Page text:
Business Q+A (Plus a fun personal question!)

Do your employees have rose experience or do you train them?

Garden roses require very specialized training whether it’s growing them or working with them post-harvest. Some of our employees come to us with farming our gardening experience, but for the most part we prefer to train new employees. There are certain ways we do things to ensure the roses are well kept both in the garden and post-harvest, so we actually like people to come to use like a “fresh slate” without a lot of knowledge of flowers so we can teach them correctly from the start. We have been working really hard this year to instill pride and ownership in our employees. Some of the things we are working on are giving them each a section of the farm to care for and roles specific to them so they can feel a sense of accomplishment at the farm.

What are some things you needed to learn in order to become a rose farmer?

Patience - Being patient is so important for every business. Gardening will test you and is frustrating, so learning to be patient is the most important thing I had to adapt to for our business. Roses bloom seasonally so waiting for them to bloom has really tested my ability to be patient. Clearly this is something I needed to work on long before we grew roses, so maybe this was the right calling for me to work on something that I lacked.

Flexibility - Mother Nature rules all, so do shipping carriers, haha. I have had to adjust my expectations and learn that not all things are in my control. Being flexible and knowing that things will “be as they will be” has been hard, but it’s a good lesson I needed to learn and accept. We try to control our environment as farmers and we do everything we can to ensure our packages get to people on time, but ultimately so much is out of our hands. All we can do is our best and then have faith.

Privacy - This doesn't so much have to do with rose farming, but more overall owning a business. I have had the tendency to let too many people in, including employees who hadn't yet proven their loyalty. I am the type of person who overly gives and trusts prematurely. I have had to learn to not be such an open book, to value myself enough to give myself privacy and know that it is ok to not tell everyone everything. Knowing when to let people into the inner workings of your business is a learned skill and I have only just started to understand that. I would have a lot of brokenhearted moments and feelings of betrayal if I had only loved myself enough to know it's ok to keep a lot of things private.

Where do you see the farm in 5-10 years?

I really am not sure and I think about this from time to time. I would love to say we will be retired in 10 years and enjoying the fruits of our labor and investment. But that would also make me sad because it would mean we would have sold our farm. I hope that by 10 years we have more time for ourselves and that our business is more self-sufficient. Right now we are very much hands on and we cannot leave the farm for pleasure. We put every cent we earn back into the farm and hopefully one day we will be sustainable enough that not everything we earn has to be invested back into the business. I would also love to be growing more roses, but with that comes more headaches, so maybe we will find a happy place somewhere between now and then that feels right personally, is financially sustainable and allows both Ryan and me to do the things we love both for the business and in our family life.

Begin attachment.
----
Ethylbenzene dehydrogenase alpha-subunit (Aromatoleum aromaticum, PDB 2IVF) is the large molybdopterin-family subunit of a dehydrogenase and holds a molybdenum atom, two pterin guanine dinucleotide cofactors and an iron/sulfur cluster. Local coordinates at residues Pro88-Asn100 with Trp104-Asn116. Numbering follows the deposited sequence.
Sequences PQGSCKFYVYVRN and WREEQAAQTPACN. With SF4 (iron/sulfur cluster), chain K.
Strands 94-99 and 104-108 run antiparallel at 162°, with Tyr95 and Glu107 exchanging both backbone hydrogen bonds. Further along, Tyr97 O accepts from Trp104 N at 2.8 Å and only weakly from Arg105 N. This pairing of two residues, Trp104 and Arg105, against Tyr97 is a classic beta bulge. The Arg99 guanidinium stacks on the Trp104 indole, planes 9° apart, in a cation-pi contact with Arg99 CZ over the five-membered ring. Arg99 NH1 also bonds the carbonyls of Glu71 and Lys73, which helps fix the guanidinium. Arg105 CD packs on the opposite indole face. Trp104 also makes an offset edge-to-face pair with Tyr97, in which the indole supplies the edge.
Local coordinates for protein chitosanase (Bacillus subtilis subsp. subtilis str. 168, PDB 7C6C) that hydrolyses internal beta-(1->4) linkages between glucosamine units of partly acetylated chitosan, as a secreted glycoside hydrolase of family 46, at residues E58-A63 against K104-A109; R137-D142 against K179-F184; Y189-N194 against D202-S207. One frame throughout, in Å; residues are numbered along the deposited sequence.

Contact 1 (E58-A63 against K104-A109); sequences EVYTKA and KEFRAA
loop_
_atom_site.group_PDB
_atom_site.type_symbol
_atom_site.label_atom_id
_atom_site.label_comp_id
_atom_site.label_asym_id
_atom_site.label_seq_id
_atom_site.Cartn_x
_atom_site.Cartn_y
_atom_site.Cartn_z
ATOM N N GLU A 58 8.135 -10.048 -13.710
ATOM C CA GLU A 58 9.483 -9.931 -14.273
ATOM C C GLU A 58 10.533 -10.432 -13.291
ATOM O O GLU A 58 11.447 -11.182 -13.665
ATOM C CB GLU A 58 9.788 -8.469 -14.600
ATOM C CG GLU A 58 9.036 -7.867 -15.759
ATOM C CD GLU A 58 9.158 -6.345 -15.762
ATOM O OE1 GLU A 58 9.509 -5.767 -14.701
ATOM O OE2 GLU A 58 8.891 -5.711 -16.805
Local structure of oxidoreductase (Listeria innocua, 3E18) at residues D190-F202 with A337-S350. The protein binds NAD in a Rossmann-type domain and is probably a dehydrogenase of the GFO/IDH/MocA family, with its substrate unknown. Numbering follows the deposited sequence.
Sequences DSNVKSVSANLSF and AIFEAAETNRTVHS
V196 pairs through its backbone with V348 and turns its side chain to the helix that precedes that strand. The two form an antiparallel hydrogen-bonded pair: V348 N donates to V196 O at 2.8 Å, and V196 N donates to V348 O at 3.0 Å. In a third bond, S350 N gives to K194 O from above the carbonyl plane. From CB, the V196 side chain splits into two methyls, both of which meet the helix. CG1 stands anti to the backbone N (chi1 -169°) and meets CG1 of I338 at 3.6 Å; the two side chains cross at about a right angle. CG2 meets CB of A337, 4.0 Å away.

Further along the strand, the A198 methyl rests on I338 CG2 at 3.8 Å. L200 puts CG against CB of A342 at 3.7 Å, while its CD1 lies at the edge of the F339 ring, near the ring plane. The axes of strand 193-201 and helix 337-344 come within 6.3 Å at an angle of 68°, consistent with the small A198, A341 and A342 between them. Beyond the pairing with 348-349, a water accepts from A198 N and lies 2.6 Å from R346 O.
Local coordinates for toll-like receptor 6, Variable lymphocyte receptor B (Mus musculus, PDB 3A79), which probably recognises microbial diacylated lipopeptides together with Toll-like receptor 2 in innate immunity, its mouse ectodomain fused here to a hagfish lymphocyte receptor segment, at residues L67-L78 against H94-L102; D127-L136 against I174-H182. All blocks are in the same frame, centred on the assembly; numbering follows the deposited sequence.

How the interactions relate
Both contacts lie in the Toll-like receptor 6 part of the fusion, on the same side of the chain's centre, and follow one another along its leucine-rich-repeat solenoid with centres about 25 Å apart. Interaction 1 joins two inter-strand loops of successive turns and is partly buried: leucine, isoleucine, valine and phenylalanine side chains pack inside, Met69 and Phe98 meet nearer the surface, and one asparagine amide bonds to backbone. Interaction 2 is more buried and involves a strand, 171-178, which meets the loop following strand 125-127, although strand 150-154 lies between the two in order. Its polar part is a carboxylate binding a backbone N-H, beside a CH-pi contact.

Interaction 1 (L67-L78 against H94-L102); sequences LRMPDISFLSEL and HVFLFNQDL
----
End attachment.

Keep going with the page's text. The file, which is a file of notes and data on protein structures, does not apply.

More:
Income during the off season?

This is a tricky question because it’s an evolving issue. Before this year we typically had 5-6 months of dormancy, meaning no roses and no income. That means we had to earn ALL of our farm’s income in 6-7 months of the year, which by the way, is literally impossible. In the winter we would be forced to downsize our labor and overhead, but we would still need a lot of help readying the farm for spring. Farming is impossibly unfair since its a seasonal business and it’s been hands down the hardest aspect of our business. We have been working on secondary business models that are year-round so we don’t have a seasonal business. Those include sourcing roses from other boutique farms that have roses all year and growing our own rose bushes that we will offer to home gardeners in the coming years. The less we have to rely upon our outdoor roses for 6-7 months of the year the better. We also moved to a warmer climate in 2021 where we will have roses for 9 months of the year, which is will financially so much. Every winter would lose wonderful employees since we could not afford to keep them working when the roses aren't blooming. We invest a lot in training employees so to lose them every winter and hope they come back in spring wasn't ideal. A year-round business is the top of our priority list and something we hope 2022 will be for us!

How did you meet your husband?

We met on Match.com! We are introverts and online dating was ideal for us to meet. We met in NYC where we were both living and working! No offense, but I don’t think I would want to be in the dating scene anymore with Tinder and other apps. They just seem so superficial whereas Match.com asked for so much more info about people to match them. It was a successful match for us so kudos to match.com! There is a long story about Ryan's first private message to me on Match and our subsequent initial meeting. Ryan will tell you about it in an upcoming blog. Hint: I almost denied him a first date!

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